Jake Gittes: Let me explain something to you, Walsh. This business requires a certain amount of finesse.

From the dark lighting to the clothing, Chinatown (1974), directed by the enigmatic Roman Polanski, is an ode back to an earlier kind of film: those film noir pieces of 30 or 40 years earlier. The mood for the film is set early on as the credits scroll down the screen in that subtle sepia tone to the tune of that mood-setting “late night bar” jazz. The score was done by Jerry Goldsmith who, in addition to having an excellent taste in first names, seamlessly weaves the events of the film together. Jerry (I think we can be on a first name basis) utilizes chilling piano and harp to build suspense. It’s one of the greatest things about this movie: it’s ability to effectively build suspense numerous times in a sort of intricately designed roller coaster.

The film features a young (long before sunglasses at the Lakers’ games) Jack Nicholson, who is a perfect fit for the hard-hitting, rule-breaking private detective Jake Gittes. Gittes is cocky, and his arrogance gets him into trouble more than a handful of times. On one specific occasion, Gittes almost loses his nose by way of a knife wielding guard (Roman Polanski’s cameo) after he hops the fence into a no trespassing area.

Chinatown is a fast film to say the least. By that I mean things happen so fast that you really have to pay attention. The confusion doesn’t take long to begin either. In the beginning, Gittes is hired by a woman (who claims to be a Mrs. Mulwray) to see if her husband is cheating on her. Once Gittes has found evidence, it gets published in the newspaper, and it seems as though his job is done. This idea quickly dissolves when another woman (Faye Dunaway) shows up to his office with her lawyer claiming to be the real Mrs. Mulwray. And so begins the convoluted storyline which constantly makes you go from being sure you know what’s going on, to being clueless with relative frequency. Underneath all the important events of the film, there is a repeated reference to “Chinatown” (possibly an inspiration for the title?). We find out that Gittes used to work in Chinatown and perhaps we can deduce that the location serves as a symbol representative of the fast-thinking and dangerous situations he encounters in the film (as he would have faced in Chinatown).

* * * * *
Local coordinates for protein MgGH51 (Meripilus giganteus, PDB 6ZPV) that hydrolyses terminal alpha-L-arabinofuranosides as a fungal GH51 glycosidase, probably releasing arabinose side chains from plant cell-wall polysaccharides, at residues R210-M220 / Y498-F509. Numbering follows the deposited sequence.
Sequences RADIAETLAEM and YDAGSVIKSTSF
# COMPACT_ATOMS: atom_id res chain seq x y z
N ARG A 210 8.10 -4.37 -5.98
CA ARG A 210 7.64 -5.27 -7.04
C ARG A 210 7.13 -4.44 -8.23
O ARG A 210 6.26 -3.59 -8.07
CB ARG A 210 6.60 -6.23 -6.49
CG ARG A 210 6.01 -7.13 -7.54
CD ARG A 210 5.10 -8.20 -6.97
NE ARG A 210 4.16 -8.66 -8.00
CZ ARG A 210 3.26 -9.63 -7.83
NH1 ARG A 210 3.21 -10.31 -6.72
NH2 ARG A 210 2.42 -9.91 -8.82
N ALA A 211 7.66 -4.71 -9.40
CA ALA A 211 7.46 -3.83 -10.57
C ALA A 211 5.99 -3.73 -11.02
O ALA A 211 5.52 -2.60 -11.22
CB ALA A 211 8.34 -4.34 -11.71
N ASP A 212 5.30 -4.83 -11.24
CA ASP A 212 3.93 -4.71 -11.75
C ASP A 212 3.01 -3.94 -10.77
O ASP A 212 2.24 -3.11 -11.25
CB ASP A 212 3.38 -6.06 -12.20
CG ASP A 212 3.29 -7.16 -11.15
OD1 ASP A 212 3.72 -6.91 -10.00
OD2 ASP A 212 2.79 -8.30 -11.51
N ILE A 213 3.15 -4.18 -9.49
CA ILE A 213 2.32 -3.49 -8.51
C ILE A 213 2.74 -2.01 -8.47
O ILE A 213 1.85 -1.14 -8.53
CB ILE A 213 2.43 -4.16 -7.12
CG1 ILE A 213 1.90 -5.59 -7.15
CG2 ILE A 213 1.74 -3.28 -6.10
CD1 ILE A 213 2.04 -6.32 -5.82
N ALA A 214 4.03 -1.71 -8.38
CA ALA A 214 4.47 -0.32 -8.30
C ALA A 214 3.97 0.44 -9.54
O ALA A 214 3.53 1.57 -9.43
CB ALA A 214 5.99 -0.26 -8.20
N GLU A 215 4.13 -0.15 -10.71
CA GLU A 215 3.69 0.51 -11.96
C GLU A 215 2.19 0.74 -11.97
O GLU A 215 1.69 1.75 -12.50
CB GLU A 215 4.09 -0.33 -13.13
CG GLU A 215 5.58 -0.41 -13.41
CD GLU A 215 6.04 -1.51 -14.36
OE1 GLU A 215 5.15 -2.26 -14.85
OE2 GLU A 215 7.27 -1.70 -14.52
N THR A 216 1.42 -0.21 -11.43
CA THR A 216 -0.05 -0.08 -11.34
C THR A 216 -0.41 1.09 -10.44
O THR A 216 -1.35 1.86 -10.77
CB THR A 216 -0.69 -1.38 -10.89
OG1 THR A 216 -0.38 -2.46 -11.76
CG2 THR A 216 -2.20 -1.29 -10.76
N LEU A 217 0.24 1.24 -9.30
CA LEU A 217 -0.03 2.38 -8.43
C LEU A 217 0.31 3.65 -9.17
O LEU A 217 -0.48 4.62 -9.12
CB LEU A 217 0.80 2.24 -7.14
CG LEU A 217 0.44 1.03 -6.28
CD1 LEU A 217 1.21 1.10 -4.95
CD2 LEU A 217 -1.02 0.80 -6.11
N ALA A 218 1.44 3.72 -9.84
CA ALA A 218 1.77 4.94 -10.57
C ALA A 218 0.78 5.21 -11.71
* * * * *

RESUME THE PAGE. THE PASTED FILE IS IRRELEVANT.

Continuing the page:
Eventually, the seemingly routine domestic case that Gittes originally attempts to solve turns into a curious scandal involving the water department. More specifically, LA is in the midst of a drought, yet the water department seems to be secretly siphoning off water (scandalous, huh? Don’t be fooled by the simplicity of it, or my unnecessary sarcastic tone) Gittes knows that there is much more to the case than what he is being told, so he decides to do a little investigating on his own (much to the dismay of the water department, the police, and even Mrs. Mulwray). It’s funny, just about every place Gittes goes snooping, he ends up being beaten to a pulp.

Chinatown takes plot twits and makes them twisted. You really have to hang on to every little detail of what everyone does and says to keep up with what is going on. Nothing is insignificant. Chinatown, as with most movies it seems, slowly reveals a love triangle (one you wont see coming). It’s one of those moments where you go, “WHAT?!” And of course, Gittes sleeps with Mrs. Mulwray, although it is left to one’s own devices as to whether he did it primarily to get information out of her or not. Mrs. Mulwray always speaks with a certain unstable tone. She gives the impression that every sentence coming out of her mouth has been processed to conceal the truth, and that she is most definitely hiding something (or perhaps everything).

The brilliance of Chinatown is that you may think it’s going to be like every detective movie you’ve watched before, but it turns out to be something completely different. In many ways, the film doesn’t make sense. When the movie ends, it leaves you wondering if you actually figured out what happened or if you need to watch it again. Even after I watched it again, I still wasn’t really sure, which begs the question, “Is it supposed to make sense?” I do believe that after watching it a third time, and thinking about it, the answer is yes… or rather, it depends. I believe it is up to you to decide. Either way, whether you hung on to every detail and it all clicked for you, or you have no idea what happened, it is a movie you can appreciate. Chinatown is one of my favorite detective films, if that’s what you want to call it.

The Reel Rating: 8.8

A Respectable Man scene:

Love Theme (Jerry Goldsmith):


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